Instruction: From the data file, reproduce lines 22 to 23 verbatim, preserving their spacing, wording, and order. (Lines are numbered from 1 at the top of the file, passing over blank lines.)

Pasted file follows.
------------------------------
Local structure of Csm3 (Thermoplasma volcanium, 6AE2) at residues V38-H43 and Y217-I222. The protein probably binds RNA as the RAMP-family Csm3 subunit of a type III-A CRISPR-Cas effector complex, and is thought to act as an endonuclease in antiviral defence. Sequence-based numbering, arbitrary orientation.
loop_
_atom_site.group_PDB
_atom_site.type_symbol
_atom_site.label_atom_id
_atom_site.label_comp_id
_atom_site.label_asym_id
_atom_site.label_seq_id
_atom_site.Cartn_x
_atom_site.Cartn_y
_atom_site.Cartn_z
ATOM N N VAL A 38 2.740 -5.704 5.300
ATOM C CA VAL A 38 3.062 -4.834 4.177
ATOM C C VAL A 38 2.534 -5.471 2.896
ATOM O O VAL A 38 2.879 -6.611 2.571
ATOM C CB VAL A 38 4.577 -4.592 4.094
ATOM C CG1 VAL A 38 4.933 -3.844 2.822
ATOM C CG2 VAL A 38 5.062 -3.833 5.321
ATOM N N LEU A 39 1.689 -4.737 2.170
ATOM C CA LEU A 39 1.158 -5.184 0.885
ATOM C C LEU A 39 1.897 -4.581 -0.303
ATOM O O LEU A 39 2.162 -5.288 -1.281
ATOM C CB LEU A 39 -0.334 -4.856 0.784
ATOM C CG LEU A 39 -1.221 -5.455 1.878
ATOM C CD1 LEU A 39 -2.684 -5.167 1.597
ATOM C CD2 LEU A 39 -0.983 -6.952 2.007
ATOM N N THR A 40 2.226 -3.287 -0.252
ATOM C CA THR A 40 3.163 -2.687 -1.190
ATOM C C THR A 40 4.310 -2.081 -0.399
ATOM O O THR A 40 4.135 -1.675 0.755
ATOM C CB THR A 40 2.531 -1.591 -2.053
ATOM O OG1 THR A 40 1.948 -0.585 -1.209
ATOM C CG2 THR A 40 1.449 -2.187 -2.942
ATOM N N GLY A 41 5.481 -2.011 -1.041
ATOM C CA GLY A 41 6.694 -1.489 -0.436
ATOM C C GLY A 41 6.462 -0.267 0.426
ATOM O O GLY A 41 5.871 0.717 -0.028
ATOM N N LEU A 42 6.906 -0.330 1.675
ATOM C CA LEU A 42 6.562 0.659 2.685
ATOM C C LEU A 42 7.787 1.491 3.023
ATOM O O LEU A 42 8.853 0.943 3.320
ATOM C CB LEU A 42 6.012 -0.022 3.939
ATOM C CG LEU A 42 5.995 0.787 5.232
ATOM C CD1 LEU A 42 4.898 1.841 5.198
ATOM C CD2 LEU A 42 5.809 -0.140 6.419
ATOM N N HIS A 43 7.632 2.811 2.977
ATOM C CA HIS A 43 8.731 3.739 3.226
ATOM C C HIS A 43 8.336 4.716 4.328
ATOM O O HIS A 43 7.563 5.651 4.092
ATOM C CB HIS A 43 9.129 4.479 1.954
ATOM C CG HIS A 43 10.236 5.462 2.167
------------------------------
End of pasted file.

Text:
ATOM O O LEU A 39 2.162 -5.288 -1.281
ATOM C CB LEU A 39 -0.334 -4.856 0.784